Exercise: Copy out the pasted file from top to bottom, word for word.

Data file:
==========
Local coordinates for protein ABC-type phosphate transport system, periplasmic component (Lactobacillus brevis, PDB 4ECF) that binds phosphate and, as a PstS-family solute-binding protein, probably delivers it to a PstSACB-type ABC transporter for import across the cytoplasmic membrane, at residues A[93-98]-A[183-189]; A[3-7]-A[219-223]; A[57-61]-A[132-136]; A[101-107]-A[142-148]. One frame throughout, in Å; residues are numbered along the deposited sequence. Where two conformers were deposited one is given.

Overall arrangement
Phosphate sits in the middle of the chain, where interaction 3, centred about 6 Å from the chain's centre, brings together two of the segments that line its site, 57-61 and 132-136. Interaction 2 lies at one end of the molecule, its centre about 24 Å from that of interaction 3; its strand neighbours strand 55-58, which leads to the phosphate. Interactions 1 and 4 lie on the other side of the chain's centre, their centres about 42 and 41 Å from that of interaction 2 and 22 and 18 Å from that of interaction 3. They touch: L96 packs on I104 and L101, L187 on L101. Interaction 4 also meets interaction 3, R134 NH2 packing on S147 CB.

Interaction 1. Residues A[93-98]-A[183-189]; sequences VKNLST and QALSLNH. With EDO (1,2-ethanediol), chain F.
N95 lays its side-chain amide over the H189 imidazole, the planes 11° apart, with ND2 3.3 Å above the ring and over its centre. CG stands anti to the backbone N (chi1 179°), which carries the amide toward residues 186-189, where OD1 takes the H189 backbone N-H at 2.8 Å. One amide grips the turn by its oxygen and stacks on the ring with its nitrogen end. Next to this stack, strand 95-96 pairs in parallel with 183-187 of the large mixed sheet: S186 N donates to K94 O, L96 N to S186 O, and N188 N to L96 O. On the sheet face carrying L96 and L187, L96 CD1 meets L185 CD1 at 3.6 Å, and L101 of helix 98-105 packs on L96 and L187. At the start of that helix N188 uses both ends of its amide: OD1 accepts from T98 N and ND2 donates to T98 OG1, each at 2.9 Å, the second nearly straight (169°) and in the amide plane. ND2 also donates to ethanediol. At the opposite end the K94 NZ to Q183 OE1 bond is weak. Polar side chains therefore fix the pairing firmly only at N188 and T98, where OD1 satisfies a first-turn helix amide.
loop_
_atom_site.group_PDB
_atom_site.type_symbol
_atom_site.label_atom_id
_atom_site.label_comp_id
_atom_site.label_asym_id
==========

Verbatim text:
Local coordinates for protein ABC-type phosphate transport system, periplasmic component (Lactobacillus brevis, PDB 4ECF) that binds phosphate and, as a PstS-family solute-binding protein, probably delivers it to a PstSACB-type ABC transporter for import across the cytoplasmic membrane, at residues A[93-98]-A[183-189]; A[3-7]-A[219-223]; A[57-61]-A[132-136]; A[101-107]-A[142-148]. One frame throughout, in Å; residues are numbered along the deposited sequence. Where two conformers were deposited one is given.

Overall arrangement
Phosphate sits in the middle of the chain, where interaction 3, centred about 6 Å from the chain's centre, brings together two of the segments that line its site, 57-61 and 132-136. Interaction 2 lies at one end of the molecule, its centre about 24 Å from that of interaction 3; its strand neighbours strand 55-58, which leads to the phosphate. Interactions 1 and 4 lie on the other side of the chain's centre, their centres about 42 and 41 Å from that of interaction 2 and 22 and 18 Å from that of interaction 3. They touch: L96 packs on I104 and L101, L187 on L101. Interaction 4 also meets interaction 3, R134 NH2 packing on S147 CB.

Interaction 1. Residues A[93-98]-A[183-189]; sequences VKNLST and QALSLNH. With EDO (1,2-ethanediol), chain F.
N95 lays its side-chain amide over the H189 imidazole, the planes 11° apart, with ND2 3.3 Å above the ring and over its centre. CG stands anti to the backbone N (chi1 179°), which carries the amide toward residues 186-189, where OD1 takes the H189 backbone N-H at 2.8 Å. One amide grips the turn by its oxygen and stacks on the ring with its nitrogen end. Next to this stack, strand 95-96 pairs in parallel with 183-187 of the large mixed sheet: S186 N donates to K94 O, L96 N to S186 O, and N188 N to L96 O. On the sheet face carrying L96 and L187, L96 CD1 meets L185 CD1 at 3.6 Å, and L101 of helix 98-105 packs on L96 and L187. At the start of that helix N188 uses both ends of its amide: OD1 accepts from T98 N and ND2 donates to T98 OG1, each at 2.9 Å, the second nearly straight (169°) and in the amide plane. ND2 also donates to ethanediol. At the opposite end the K94 NZ to Q183 OE1 bond is weak. Polar side chains therefore fix the pairing firmly only at N188 and T98, where OD1 satisfies a first-turn helix amide.
loop_
_atom_site.group_PDB
_atom_site.type_symbol
_atom_site.label_atom_id
_atom_site.label_comp_id
_atom_site.label_asym_id